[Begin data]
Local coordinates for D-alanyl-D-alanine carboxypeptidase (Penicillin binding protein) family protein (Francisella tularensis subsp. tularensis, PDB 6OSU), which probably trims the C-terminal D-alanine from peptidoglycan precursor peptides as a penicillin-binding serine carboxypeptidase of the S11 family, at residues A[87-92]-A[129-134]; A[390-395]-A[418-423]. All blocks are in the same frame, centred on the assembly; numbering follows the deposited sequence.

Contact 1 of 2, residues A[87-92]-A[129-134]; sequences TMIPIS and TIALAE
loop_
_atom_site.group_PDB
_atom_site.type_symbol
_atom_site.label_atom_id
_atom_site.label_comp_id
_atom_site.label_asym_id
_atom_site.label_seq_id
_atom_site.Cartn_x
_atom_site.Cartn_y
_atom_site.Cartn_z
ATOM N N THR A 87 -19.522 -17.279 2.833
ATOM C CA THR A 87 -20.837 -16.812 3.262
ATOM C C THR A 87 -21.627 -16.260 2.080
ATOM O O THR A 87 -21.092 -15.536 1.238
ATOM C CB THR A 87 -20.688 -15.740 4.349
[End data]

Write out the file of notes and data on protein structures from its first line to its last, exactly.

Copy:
Local coordinates for D-alanyl-D-alanine carboxypeptidase (Penicillin binding protein) family protein (Francisella tularensis subsp. tularensis, PDB 6OSU), which probably trims the C-terminal D-alanine from peptidoglycan precursor peptides as a penicillin-binding serine carboxypeptidase of the S11 family, at residues A[87-92]-A[129-134]; A[390-395]-A[418-423]. All blocks are in the same frame, centred on the assembly; numbering follows the deposited sequence.

Contact 1 of 2, residues A[87-92]-A[129-134]; sequences TMIPIS and TIALAE
loop_
_atom_site.group_PDB
_atom_site.type_symbol
_atom_site.label_atom_id
_atom_site.label_comp_id
_atom_site.label_asym_id
_atom_site.label_seq_id
_atom_site.Cartn_x
_atom_site.Cartn_y
_atom_site.Cartn_z
ATOM N N THR A 87 -19.522 -17.279 2.833
ATOM C CA THR A 87 -20.837 -16.812 3.262
ATOM C C THR A 87 -21.627 -16.260 2.080
ATOM O O THR A 87 -21.092 -15.536 1.238
ATOM C CB THR A 87 -20.688 -15.740 4.349